Amazingly, the NSW Government has belatedly made a big step forward in addressing the slow-motion crisis that is our housing undersupply.

The housing supply issue has gone off the boil a little in recent weeks, with growing evidence that net migration is falling swiftly back from its recent highs caused by the GFC and the Howard Government’s system of allowing student visas to become de facto bridges to permanent residency. But that merely means the gap between housing demand and housing supply will stop growing at an accelerating rate. There’s a long way to go before the gap actually starts shrinking.

And while the NSW Government was up to its old tricks on social housing, announcing “a $2.6 billion investment in social housing” much of which was actually Commonwealth funding, its raft of initiatives on housing actually address some of the structural impediments that have prevented the housing market from responding effectively to rising demand.

The two key elements are the stamp duty exemption for dwellings bought “off the plan” up to $600,000, and the new cap on developer charges announced last Friday.

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The stamp duty exemption (and the discount for downsizers or housing bought during construction or completion) reflects that Governments have woken up to the problem of simply stimulating demand through their efforts to improve affordability, and are now focusing on directing demand to where it is most productive – new housing supply.

The exemption has already copped criticism because of the threshold and the claim that a lot of housing and apartments aren’t bought off-the-plan.

The $600,000 threshold will have to be looked at if the exemption is going to stay in place longer than its scheduled two years – and if it works, it should be kept.  Indeed, it could form the basis of a major, Henry Review-style overhaul of land taxation. But at the moment, industry figures Crikey spoke to don’t believe it’s too low.

And David Bare, the Housing Industry Association’s NSW Executive Director, pointed out to Crikey that in fact the majority of new housing is bought off-the-plan. “If you go to any development site, even if the process appears seamless to the buyers, they sign two contracts — one for the land, the second for the house, which might be based on the display home.”  According to Bare, the inclusion of vacant land in the exemption and discount is also important, given previous discounts only related to housing. The exemptions and discounts should be particularly appealing to volume builders. “The members I’ve spoken to about this are really excited about this,” Bare said.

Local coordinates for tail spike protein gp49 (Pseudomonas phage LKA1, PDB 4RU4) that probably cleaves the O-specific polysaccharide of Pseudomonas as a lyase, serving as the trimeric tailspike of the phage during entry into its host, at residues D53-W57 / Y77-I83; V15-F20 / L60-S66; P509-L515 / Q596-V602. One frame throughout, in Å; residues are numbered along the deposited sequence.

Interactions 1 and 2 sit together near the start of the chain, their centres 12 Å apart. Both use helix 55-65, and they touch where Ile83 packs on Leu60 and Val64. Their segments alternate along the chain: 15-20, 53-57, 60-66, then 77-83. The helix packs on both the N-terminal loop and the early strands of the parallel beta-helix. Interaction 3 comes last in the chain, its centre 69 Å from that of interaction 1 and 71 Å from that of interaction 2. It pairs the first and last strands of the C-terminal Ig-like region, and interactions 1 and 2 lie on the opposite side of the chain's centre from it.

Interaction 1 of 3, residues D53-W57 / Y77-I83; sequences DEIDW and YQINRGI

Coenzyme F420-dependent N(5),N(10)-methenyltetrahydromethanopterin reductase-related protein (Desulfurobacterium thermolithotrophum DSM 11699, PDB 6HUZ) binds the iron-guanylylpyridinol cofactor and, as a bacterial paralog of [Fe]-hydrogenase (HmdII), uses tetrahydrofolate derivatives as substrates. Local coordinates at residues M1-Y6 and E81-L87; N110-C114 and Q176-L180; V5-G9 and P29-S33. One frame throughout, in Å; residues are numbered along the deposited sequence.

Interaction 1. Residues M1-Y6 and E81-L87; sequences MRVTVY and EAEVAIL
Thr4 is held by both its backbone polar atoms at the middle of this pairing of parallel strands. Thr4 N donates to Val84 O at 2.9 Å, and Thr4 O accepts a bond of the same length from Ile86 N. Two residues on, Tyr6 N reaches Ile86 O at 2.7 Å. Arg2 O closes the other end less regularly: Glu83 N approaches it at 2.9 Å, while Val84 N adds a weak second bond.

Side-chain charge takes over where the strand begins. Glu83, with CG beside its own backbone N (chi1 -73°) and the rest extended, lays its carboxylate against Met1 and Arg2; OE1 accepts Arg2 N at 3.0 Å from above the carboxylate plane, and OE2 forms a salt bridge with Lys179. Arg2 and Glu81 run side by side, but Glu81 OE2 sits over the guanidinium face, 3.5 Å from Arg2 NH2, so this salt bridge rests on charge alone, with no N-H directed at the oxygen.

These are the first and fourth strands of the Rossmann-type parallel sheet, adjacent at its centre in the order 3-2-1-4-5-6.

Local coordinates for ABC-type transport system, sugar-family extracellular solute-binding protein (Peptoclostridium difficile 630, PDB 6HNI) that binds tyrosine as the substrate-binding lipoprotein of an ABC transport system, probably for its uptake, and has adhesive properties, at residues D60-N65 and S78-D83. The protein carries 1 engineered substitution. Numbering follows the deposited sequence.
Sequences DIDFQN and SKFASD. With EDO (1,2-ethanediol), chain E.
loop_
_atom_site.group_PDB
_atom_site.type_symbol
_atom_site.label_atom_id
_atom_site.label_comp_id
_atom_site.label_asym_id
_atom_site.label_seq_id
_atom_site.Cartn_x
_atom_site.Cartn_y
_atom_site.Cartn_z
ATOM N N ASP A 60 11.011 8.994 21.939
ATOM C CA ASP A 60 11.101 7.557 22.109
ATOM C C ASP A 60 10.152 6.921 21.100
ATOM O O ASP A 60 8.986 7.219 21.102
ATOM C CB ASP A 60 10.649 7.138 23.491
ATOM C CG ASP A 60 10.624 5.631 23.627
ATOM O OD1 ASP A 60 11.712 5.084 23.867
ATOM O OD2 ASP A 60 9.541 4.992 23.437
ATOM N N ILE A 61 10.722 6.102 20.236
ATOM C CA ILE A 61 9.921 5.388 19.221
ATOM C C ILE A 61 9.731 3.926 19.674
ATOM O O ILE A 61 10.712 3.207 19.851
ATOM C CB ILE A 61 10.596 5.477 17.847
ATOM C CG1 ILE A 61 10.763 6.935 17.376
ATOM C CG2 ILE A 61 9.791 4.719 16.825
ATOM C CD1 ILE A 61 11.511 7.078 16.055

The new cap on development levies that local councils can change — at $20,000 per block — will not merely cut costs — some NSW councils are charging up to $40,ooo — but provide greater certainty for developers and improve their chances of obtaining finance, because they know the maximum levy that they’ll face per block.

Nathan Rees introduced a $20,000 cap but enabled the Local Government Minister to give exemptions to councils, rendering the cap meaningless.  Under the approach announced last Friday, councils that want to charge more will have to appeal to IPART, and justify the costs on the basis that the infrastructure for which the levy is being charged is directly related to the proposed development – not to future developments or to improve the amenity of existing communities. If IPART agrees, the council will be able to charge higher rates for the development, but won’t be able to hit developers themselves. “There’s a very strong governance process overlaying this, although a lot of the details haven’t been worked out yet with councils,” said Bare.

The result is that developers can approach finance sources with greater certainty about the taxes they’ll face.

Roozendaal has also announced funding of up to $35m to assist and incentivise local councils to speed up Development Approval processes and better coordinate them with their other planning processes.

The result is a shift away from simply throwing money at the problem of affordability to addressing structural impediments — long-term ones like the fragmented and bureaucratic Development Approval Process and ever-higher charges for developers — and ones that have cropped up more recently, such as Australian banks’ post-GFC aversion to financing property development.

While dying governments are usually associated with policy debacles and profligacy, Eric Roozendaal has proved the exception in at least one key area.